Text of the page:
Crispr: UK launches world’s first Crispr gene therapy

Britain was the first country in the world to approve a gene therapy based on the Crispr gene scissors. The British Medicines Agency (MHRA) granted the medicine Casgevy a conditional marketing authorization for patients aged twelve years and over for the treatment of two blood disorders. This affects sickle cell anemia and beta thalassemia, a disorder in the formation of red blood pigments.

Casgevy is the first approved drug that uses the Crispr genetic scissors for targeted genetic modification. Emmanuelle Charpentier and Jennifer A. Doudna received the Nobel Prize in Chemistry in 2020 for the discovery of Crispr. The process allows DNA to be specifically cut and modified. Individual genes can therefore be inserted, deleted or inactivated.

According to the MHR, no major concerns were identified during investigations and the authority is closely monitoring the safety of the drug.

“I hope this is the first of many applications of this Nobel Prize-winning technology to benefit patients with serious diseases,” said Samarth Kulkarni, CEO of Crispr Therapeutics. The company, along with Vertex Pharmaceuticals, is one of the manufacturers of the therapy. Both are based in the US.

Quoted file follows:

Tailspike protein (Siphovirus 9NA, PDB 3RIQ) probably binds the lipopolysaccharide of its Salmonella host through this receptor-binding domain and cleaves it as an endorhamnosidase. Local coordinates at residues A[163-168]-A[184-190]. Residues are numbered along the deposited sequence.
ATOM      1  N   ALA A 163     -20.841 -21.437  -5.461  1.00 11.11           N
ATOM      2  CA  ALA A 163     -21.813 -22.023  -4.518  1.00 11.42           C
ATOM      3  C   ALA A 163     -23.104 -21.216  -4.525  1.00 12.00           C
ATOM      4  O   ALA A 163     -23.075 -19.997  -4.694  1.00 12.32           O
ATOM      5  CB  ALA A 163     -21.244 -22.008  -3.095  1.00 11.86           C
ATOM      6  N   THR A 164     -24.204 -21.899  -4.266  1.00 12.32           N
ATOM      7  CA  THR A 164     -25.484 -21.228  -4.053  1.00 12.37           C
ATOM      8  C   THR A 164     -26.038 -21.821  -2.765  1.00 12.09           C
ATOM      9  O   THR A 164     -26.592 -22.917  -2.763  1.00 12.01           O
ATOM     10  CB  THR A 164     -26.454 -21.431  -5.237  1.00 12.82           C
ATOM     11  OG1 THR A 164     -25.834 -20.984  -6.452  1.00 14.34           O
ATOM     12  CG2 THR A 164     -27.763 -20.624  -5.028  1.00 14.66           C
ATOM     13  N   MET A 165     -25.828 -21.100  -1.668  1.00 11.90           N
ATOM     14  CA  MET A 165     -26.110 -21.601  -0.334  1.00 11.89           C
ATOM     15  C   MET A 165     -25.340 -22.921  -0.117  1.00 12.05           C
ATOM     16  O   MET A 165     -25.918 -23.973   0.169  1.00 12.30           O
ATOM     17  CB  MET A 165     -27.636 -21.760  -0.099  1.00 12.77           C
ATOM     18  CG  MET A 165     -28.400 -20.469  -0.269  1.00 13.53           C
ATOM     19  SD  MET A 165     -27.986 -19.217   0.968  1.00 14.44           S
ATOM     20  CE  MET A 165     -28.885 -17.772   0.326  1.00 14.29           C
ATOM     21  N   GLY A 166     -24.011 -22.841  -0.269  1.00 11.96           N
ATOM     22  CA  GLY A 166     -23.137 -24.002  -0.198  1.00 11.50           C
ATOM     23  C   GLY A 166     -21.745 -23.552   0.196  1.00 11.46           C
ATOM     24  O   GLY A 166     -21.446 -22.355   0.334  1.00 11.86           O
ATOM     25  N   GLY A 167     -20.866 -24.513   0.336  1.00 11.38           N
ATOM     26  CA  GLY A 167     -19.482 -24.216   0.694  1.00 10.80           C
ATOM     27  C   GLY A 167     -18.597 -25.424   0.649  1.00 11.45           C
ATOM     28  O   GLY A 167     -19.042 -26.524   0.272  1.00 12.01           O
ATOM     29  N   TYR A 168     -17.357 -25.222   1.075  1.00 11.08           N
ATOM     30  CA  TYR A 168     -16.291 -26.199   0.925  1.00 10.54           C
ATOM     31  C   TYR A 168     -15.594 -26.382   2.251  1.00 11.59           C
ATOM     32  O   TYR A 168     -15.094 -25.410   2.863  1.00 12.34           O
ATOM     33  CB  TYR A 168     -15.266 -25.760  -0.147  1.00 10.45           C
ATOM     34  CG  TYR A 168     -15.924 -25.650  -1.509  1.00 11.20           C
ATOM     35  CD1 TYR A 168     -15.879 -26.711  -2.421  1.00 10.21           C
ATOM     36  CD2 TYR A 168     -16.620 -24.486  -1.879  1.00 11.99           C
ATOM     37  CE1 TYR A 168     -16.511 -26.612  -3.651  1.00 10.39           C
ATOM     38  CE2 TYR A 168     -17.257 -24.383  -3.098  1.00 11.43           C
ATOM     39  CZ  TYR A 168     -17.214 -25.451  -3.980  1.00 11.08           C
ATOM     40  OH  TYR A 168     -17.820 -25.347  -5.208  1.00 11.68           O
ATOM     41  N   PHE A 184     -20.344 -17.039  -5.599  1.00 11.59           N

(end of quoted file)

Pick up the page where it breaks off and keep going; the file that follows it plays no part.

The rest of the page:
During Casgevy therapy, stem cells are removed from the patient’s bone marrow and the defective gene is modified in the laboratory so that the body can produce functional hemoglobin. The modified cells are then reintroduced into the patient through an infusion.

Both diseases are inherited.

Both sickle cell anemia and beta thalassemia are inherited genetic diseases. They are caused by errors in the genes for hemoglobin, which red blood cells use to transport oxygen around the body. Both are painful, life-long diseases that can be fatal in some cases, explained MHRA acting director Julian Beach.

Clinical studies have shown that Casgevy restores healthy hemoglobin production and alleviates disease symptoms in most participants with sickle cell anemia and transfusion-dependent beta-thalassemia.

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